Twelve men and one woman made up the first Congressional Black Caucus in 1971. Back then, it was a small club, and yet the message that it sent to the rest of the country was huge: These 13 legislators, standing on the steps of the Capitol or in ornate hearing rooms, had claimed their rightful place in Washington, D.C.
Congress would never look the same.
Since its founding, the CBC has more than tripled in size to 43 members. It has become one of the most powerful forces in Democratic politics in the House and has seen one of its own elected president. When Democrats took the majority in 2006, CBC members held five committee chairmanships and the position of Majority Whip, the third-most-powerful position in the House.
In its four decades, the CBC has grown from a small organization to a sprawling institution with a foundation and a political action committee. Success has come with baggage, though, and many members of the modern CBC have faced ethics scandals that have shaken the organization and highlighted racial fault lines in Congress.
Only two of the original 13 members are still serving, Reps. John Conyers and Charlie Rangel. Some have died, but their names still loom large: Shirley Chisholm, Charlie Diggs, Parren Mitchell. See more on the story of the CBC in Roll Call's multimedia package.
Video Part 1 — Doubts and Triumphs
Video Part 2: Conscience and Controversy
When the 13 black Members of Congress formed the Congressional Black Caucus in 1971, they spent a lot of time explaining what they weren’t doing.
They weren’t organizing to support a black candidate for president in 1972, as the Democratic establishment feared, or trying to supplant civil rights activists, as some black leaders suspected. This wasn’t a power grab, they had to tell wary black ministers, white Democrats, labor leaders and others, again and again.
Further complicating its establishment, the CBC also formed at a time when the civil rights movement was splitting between traditional followers of nonviolence and more militant activists.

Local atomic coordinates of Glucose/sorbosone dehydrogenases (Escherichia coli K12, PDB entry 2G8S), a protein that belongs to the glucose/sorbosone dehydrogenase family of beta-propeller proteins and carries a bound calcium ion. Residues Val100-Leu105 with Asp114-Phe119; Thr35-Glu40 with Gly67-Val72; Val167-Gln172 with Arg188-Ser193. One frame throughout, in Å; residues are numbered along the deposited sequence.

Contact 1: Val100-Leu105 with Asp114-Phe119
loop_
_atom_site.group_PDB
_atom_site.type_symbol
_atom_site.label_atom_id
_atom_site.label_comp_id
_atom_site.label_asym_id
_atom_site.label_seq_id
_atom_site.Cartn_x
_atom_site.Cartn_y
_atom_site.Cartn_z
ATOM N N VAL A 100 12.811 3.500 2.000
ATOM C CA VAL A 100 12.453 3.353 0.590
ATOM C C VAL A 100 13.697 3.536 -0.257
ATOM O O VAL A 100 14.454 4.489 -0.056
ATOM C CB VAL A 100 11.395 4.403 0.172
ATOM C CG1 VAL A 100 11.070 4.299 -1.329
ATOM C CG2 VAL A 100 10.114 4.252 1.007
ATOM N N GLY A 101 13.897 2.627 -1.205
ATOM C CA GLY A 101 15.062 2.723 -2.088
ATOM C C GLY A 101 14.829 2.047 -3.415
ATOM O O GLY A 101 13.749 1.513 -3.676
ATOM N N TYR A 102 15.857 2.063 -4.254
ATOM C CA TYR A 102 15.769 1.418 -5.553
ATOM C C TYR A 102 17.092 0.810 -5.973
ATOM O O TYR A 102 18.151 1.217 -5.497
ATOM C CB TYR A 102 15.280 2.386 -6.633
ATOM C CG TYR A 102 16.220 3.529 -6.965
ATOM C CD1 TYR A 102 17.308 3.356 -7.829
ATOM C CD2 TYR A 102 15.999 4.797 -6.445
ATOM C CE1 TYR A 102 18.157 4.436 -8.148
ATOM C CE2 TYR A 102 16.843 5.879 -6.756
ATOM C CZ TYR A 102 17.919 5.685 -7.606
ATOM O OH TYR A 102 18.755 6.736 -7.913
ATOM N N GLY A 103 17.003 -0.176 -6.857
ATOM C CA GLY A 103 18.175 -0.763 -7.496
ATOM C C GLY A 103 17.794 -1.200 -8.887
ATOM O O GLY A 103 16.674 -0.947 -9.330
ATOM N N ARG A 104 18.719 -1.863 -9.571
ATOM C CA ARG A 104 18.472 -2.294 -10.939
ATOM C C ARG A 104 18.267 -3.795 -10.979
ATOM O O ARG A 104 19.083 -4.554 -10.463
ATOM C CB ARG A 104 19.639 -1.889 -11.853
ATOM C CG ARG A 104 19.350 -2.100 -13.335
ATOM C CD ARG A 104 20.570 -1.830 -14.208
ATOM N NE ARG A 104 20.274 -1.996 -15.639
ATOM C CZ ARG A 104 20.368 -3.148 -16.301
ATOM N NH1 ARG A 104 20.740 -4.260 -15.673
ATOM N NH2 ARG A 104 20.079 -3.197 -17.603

“We assured these various organizations that we were not there to usurp their power but enhance it by cooperation,” recalls former Rep. William Lacy Clay Sr. (D-Mo.), one of the organization’s founders. “And that’s what we did.”
The CBC became a voice for black America in Washington, D.C., a group that commanded the attention and authority that no single member could claim on his own. With a primary mission of eradicating racial discrimination, the caucus advocated from a position of power where no other activist, minister or journalist could — from the halls of Congress.
At the time of the CBC’s formation, huge swaths of the country lacked a black Member of Congress. So in its early years, the CBC members believed they represented not only the constituents who had elected them, but also blacks all over America.
Still, Rep. Charlie Rangel (D-N.Y.), another of the founding members, remembers that in some ways, forming a blacks-only group was counterintuitive: “How do you explain that here you are the most august, powerful body in the free world, and you want to separate yourself from that group to become a black group when almost all of us were at that age that we were fighting in the civil rights movement to integrate?”
Following the speeches from elected officials, the crowd stands at long tables as they dig into BBQ, brunswick stew, cadillac rice at the Law Enforcement Cookout at Wayne Dasher's pond house in Glennville, Ga., on Thursday, April 17, 2014.